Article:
Sunday, June 5, 2011
Metabolism of hunger strike Yoga should help, otherwise choose the right flashlight
G.S. MUDUR AND OUR BUREAU
June 3: If Baba Ramdev resists the UPA’s advances and presses ahead with more than a token fast, his self-professed yoga skills will also be put to the test.
The skills that the yoga televangelist has learnt and preached for years should help him handle his planned indefinite fast with relative ease and longer than it would be possible for untrained people, physiologists and yoga experts have said.
Ramdev, who claims to have a postgraduate degree in yoga, has threatened to begin an indefinite fast from tomorrow, though the government appeared optimistic about a turnaround in two days.
“Yoga allows a person to develop the discipline of detachment from everything, and that includes food,” said Lauren Manning, a South African yoga specialist at a yoga retreat in
Portugal that offers fasting detoxification programmes, far from the feverish developments in . New Delhi
“It doesn’t mean the body does not need food — it’s just easier to go without food,” said Manning, who has been teaching yoga for 16 years. “Instead of thinking ‘I’m hungry, I’m hungry’, the mind might just say ‘the sky is beautiful, the sky is beautiful’.”
But water is essential for anyone on a fast, physiologists caution. Without water, the body will experience dehydration.
Anna Hazare, in whose footsteps Ramdev is trying to follow, had sipped water during his fast. Ramdev has not yet specified if he would be drinking water. If he stays away from water, he can look up to Mamata Banerjee who survived a 25-day hunger strike that her party had described as “nirjala upas” (fast without water) in 2006.
Physiologists say the number of days a person can go without food depends on individual body metabolism and energy expenditure. Tragedy had often struck between 58 and 74 days. (See chart).
If such heroic and grim instances abound, so do tales of mirth springing from satyagraha hotspots. In Kerala, which can give
Bengal some competition if a derby for protests is held, long-stemmed stainless steel flashlights used to be spotted beneath the mattresses in satyagraha tents. Legend has it that bananas as well as a cylindrical (and filling) delicacy called puttu used to replace the batteries in the
flashlights — a nocturnal fallback option that sheds light on the science-beating staying power of some satyagrahis.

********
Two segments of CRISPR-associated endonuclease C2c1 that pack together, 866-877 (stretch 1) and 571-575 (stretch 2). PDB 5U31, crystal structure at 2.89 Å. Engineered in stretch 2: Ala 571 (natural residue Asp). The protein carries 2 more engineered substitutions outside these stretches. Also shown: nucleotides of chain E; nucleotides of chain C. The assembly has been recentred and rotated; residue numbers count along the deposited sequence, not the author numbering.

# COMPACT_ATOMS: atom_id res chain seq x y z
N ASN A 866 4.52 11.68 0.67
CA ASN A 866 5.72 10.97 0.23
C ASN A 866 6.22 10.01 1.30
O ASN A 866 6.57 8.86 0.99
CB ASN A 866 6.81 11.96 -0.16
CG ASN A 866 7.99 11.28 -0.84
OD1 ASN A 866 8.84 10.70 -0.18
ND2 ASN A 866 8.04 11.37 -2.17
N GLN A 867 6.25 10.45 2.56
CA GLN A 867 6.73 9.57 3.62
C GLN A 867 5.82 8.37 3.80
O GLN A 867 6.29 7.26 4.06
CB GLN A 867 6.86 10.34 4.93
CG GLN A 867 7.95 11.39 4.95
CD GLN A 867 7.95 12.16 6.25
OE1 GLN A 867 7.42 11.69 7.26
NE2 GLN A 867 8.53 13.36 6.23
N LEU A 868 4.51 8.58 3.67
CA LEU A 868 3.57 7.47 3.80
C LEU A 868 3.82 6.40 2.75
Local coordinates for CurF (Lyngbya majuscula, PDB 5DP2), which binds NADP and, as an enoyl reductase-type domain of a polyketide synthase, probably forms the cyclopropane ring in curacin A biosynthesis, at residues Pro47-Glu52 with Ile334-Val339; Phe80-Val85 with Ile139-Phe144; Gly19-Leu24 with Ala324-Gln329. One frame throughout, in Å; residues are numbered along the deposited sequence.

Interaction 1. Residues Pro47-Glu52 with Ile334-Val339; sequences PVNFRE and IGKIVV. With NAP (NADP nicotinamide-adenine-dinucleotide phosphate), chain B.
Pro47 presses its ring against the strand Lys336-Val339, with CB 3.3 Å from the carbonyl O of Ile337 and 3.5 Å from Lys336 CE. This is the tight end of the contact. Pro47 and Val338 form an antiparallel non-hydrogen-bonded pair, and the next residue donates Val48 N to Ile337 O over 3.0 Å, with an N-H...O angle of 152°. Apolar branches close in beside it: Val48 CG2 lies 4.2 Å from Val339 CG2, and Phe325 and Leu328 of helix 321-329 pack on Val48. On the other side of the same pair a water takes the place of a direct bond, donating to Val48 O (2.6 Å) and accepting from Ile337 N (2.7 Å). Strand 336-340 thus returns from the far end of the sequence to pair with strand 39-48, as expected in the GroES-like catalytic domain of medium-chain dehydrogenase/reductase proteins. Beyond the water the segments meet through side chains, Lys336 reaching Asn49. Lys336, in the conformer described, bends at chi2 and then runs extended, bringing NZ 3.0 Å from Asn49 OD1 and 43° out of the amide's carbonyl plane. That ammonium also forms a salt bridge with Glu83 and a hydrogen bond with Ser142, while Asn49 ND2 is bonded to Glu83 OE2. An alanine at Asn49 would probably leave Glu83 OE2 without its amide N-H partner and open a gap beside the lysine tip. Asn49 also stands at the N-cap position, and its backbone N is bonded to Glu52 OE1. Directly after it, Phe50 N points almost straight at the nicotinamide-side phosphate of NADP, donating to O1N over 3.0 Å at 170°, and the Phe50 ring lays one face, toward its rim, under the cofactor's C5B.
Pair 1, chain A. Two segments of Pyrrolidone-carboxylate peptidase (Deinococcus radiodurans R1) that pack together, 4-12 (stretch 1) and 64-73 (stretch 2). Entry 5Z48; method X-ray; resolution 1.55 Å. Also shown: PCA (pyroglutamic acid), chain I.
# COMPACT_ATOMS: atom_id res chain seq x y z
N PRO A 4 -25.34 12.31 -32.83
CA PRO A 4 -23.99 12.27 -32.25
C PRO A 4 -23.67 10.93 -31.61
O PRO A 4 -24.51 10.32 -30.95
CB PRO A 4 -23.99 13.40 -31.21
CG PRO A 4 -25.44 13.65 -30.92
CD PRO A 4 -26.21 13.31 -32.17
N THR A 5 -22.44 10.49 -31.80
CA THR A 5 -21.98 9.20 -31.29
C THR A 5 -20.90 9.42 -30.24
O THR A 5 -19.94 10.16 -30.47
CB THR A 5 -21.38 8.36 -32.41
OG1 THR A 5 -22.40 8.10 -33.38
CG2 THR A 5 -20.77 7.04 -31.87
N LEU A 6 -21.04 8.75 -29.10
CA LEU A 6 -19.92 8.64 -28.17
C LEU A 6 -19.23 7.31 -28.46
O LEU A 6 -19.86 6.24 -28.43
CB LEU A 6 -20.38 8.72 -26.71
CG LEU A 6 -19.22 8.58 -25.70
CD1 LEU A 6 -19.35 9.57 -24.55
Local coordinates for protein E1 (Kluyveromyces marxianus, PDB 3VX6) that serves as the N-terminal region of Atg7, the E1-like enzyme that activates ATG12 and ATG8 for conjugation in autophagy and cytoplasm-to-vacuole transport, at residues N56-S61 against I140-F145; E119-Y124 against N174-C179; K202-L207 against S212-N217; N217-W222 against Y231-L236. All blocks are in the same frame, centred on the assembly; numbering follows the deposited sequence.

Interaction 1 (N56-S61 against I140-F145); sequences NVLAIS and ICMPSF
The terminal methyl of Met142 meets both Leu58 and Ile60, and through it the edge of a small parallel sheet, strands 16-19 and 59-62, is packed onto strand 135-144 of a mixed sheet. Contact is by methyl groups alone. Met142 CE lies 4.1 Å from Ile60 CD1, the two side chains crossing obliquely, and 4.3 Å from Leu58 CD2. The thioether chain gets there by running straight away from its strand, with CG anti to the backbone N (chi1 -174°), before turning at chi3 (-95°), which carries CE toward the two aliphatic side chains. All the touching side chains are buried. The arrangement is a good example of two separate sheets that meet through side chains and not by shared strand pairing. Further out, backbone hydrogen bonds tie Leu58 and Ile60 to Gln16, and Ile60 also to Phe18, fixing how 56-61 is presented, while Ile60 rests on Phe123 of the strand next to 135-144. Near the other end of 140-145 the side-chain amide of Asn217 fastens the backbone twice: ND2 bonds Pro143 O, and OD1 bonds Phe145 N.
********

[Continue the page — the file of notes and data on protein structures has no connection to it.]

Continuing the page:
Doctors say prolonged fasting initially leads to the breakdown of stored fats in the body. Then, if fasting is continued, proteins break down, which leads to the production of harmful molecules and to life-threatening physiological complications that eventually cause death.
“In general, a younger person or a person with a heavy body composition may tolerate fasting longer — but it depends on how robust the person’s metabolism is,” said Shashank Joshi, a consultant endocrinologist at a private hospital in Mumbai.
This is where yoga comes in. “A trained practitioner of yoga may be able to lower metabolism and reduce the energy expenditure,” said William Selvamurthy, a senior scientist with
’s Defence Research and Development Organisation who has studied the physiological effects of yoga. India
The fast-induced changes in body metabolism appear to involve a cascade of physiological pathways that originate in the brain, act through the pituitary gland, and touch the thyroid gland that plays a role in regulating metabolism, Selvamurthy said.
If the government is unable to dissuade Ramdev, it should be prepared for at least a 12-day haul. “Twelve or 13 days’ fasting with adequate intake of water is possible with relative ease,” said Ishwar Basavaraddi, director of the National Institute of Yoga.
For law-enforcers, force-feeding is an option. The standard medical intervention to prevent starvation or dehydration is intravenous feeding to correct the body’s electrolyte imbalance and deliver appropriate nutrition. The process is similar to the treatment given to severely ill patients who are unable to eat or drink.